Lawmakers in Zimbabwe are preparing to summon ex-president Robert Mugabe to answer for his management of the diamond sector, which he nationalized in 2016.
Mugabe announced the state seizure two years ago on Zimbabwe state TV, saying, "There has been a lot of secrecy … and we have been blinded. We have not received much from the diamond industry at all."
Foreign mining companies operating in the country were quick to challenge the stop-work orders in court, and some cases are still pending.
But analysts question Mugabe's 2016 assertion that as much as $15 billion in diamond revenue was missing, and it was the fault of the foreign companies.
Now, the parliamentary mines committee wants answers.
"He must be able to tell the country where he got these figures from," the head of the parliamentary committee, Temba Mliswa, told VOA. "It is not witch hunting.
"If there is anything parliament is doing, [it is] to support the executive to ensure that the economy has to pump through a process where minerals are accounted for. You got to bring closure to this. And you must also understand that it would be unfair for people to say he [Mugabe] is too old, when he could have been the president right now."
Mliswa says the committee also plans to summon former vice president Joice Mujuru, as well as current Vice President Kembo Mohadi.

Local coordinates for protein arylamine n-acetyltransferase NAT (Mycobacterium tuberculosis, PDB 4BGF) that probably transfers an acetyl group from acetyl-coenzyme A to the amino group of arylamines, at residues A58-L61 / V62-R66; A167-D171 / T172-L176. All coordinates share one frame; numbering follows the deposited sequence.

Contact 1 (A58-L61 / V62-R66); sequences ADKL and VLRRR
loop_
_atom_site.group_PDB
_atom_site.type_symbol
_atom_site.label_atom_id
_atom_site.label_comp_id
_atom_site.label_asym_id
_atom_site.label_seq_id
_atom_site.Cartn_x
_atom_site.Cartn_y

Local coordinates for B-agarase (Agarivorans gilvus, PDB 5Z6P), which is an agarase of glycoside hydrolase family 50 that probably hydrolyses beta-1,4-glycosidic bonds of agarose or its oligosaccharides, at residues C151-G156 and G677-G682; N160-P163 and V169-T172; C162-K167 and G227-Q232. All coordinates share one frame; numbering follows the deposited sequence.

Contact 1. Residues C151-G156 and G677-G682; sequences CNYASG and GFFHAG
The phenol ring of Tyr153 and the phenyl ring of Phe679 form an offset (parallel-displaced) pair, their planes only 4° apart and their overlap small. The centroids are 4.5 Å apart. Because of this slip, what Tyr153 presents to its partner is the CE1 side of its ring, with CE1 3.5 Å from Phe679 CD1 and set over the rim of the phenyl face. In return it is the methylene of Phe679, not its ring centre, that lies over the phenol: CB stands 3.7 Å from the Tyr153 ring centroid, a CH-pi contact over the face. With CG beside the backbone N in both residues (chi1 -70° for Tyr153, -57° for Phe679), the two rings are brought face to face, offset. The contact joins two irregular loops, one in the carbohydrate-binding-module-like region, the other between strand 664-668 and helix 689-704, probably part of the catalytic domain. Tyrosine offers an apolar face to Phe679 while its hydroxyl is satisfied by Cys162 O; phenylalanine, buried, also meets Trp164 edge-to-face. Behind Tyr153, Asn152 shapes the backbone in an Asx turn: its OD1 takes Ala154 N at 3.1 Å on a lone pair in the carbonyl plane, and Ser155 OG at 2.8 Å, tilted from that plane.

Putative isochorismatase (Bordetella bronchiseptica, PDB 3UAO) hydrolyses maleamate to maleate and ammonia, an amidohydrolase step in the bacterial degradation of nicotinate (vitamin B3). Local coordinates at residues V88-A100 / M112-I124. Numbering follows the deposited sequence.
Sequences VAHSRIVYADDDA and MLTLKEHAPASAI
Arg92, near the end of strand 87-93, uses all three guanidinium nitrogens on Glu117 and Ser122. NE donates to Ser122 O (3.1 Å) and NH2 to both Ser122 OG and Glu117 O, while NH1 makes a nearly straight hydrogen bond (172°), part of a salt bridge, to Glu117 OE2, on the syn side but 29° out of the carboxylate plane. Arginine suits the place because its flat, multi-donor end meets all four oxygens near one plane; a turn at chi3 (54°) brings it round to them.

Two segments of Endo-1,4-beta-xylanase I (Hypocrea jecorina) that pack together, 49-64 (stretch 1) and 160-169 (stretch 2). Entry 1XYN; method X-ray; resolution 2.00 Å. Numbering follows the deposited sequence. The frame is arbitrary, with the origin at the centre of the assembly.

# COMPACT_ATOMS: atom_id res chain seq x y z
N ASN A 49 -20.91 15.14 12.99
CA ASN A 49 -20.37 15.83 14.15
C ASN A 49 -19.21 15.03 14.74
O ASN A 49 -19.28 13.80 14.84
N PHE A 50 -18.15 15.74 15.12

Mugabe's 37 years in office came to an abrupt end last November, when he resigned under pressure from the army. Popular anger over the failed economy had been mounting for several years.
In 2010, Global Witness began voicing concern about abuses and mismanagement in the country's diamond sector. Last year, the global anti-corruption watchdog presented evidence connecting state security agencies and ruling party elites to diamond mining and smuggling.
Alice Harle of Global Witness welcomes parliament's plan to question Mugabe.
"If he does testify, it will be difficult to see how much he is prepared to reveal," Harle said. "If Zimbabwe's diamond money is to benefit Zimbabwean people in fighting poverty and driving development, it is essential that the sector is open to scrutiny. A lot of the problems around the industry are directly related to how opaque the sector is."
Current Zimbabwe President Emmerson Mnangagwa spent decades by Mugabe's side, serving in various official roles as one of his closest allies. The ruling ZANU-PF has chosen Mnangagwa as its candidate for the July elections.
Reacting to the news that parliament would summon Mugabe, presidential spokesman George Charamba told VOA that parliament can summon anyone, except a sitting president.